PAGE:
by Jeff Fisher
In it's simplest configuration, an HDMI Cable carries picture and sound from a source, like a DVD player, to a display, like a flat-screen TV. How many home theater systems are that simple? In our experience, not many. There is nearly always more than one video source. There is often more than one video destination device. (Perhaps one TV in the living room and another in the master bedroom.) And one or more of the destinations may be further away or more difficult to wire than is possible with a pre-terminated HDMI cable. So what to do?
It Doesn't Work!
Most people (myself included) tried to plug together HDMI splitters, switchers and extenders, along with a handful of HDMI cables to achieve the desired "topology" (how things are connected together). This usually didn't work. Some displays had picture but no sound, some had sound but no picture, some had a picture that would flash on and off every few seconds, and with each different source selected, the displays might have a completely different set of problems. Maybe some of the "paths" would work, but rarely all of them, and often the results would change from day to day. Massively frustrating.
Even more frustrating was that often very similar configurations would work perfectly. And then there were the times that even an extremely simple setup with a single HDMI cable wouldn't work! What was going on here? So I did some research: I talked to our vendors, read explanations from source and display manufacturers (that often sounded more like excuses), studied HDMI standards and testing, andmost importantlyread everything I could find about troubleshooting HDMI problems.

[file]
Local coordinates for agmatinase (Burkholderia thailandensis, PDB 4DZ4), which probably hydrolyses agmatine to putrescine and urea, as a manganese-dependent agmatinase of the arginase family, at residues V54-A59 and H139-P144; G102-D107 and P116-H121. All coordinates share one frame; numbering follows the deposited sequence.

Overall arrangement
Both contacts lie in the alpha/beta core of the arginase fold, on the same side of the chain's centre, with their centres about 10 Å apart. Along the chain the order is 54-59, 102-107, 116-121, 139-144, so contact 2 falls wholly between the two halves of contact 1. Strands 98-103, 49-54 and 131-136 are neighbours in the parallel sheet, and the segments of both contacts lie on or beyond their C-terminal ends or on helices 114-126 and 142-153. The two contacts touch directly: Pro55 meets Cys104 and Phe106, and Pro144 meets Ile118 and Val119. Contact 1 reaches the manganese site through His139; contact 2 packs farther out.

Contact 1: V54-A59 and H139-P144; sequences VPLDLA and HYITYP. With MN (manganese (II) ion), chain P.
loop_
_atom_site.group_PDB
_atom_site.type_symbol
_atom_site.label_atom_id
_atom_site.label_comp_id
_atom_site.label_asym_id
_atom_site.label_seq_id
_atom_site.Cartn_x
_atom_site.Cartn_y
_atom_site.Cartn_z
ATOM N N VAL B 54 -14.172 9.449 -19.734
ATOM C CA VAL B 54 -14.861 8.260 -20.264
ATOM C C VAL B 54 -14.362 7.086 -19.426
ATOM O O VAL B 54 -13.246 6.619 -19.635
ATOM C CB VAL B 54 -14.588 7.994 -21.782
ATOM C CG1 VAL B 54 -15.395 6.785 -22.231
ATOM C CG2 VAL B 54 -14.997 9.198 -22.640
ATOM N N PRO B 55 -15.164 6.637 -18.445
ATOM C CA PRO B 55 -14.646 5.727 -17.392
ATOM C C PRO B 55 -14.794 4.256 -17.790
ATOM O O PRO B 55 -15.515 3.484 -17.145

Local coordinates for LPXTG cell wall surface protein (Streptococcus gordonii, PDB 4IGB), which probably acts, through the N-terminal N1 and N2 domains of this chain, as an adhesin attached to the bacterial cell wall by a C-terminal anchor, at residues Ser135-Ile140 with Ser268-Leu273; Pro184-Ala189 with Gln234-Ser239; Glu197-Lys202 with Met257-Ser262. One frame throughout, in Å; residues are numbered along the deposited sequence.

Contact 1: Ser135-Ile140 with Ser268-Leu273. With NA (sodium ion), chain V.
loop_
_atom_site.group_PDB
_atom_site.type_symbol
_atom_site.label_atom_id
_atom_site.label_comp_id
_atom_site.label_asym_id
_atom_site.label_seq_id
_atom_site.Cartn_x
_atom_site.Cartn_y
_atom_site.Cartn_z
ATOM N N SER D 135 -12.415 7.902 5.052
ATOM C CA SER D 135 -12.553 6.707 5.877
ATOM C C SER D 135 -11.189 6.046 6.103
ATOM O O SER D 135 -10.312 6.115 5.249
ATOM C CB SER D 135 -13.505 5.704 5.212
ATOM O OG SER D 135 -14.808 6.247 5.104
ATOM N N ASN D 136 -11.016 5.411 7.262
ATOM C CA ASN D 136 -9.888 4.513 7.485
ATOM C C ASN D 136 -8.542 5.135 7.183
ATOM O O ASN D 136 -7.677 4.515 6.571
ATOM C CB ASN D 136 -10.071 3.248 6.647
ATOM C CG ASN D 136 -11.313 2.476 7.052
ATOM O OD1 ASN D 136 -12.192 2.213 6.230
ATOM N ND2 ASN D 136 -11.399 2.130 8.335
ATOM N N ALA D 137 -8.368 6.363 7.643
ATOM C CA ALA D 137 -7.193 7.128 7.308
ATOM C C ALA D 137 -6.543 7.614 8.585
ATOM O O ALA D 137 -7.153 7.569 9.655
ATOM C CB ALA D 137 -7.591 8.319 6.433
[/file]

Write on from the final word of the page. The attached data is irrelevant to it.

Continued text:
Why Doesn't It Work?
Let's look at some of the problems with "daisy-chaining" HDMI splitters, switches and extenders. (If you're impatient and just want to get to the answer, skip to the next section.)
- Some of you may remember that some combinations of early HDMI products wouldn't work together at all. While much blame was initially placed on cables, a couple of manufacturers eventually admitted that they didn't meet the spec and subsequently fixed their problems. Some of that equipment is still around. If you're having trouble with HDMI between a particular source device and a display, and the source device is relatively old (in HDMI terms, pre-v1.3 / pre-2006), the source device may be to blame.
- It turns out that all of these "active" HDMI devices contain chips that run complicated software (technically, "firmware"). This firmware is written to meet a specific version of the HDMI specification, one that may be different than the other equipment in the chain. The firmware probably assumes that it is talking directly to the source device(s) on one end and the display device(s) on the other. Switches, splitters, and extenders are not transparent! Each time you insert another HDMI device in the chain it adds another firmware layer and increases the likelihood of an incompatibility. A device can work perfectly in the simple configurations the manufacturer tests it in, and it can meet spec, but it can still fail when used with other interconnecting devices because of version differences.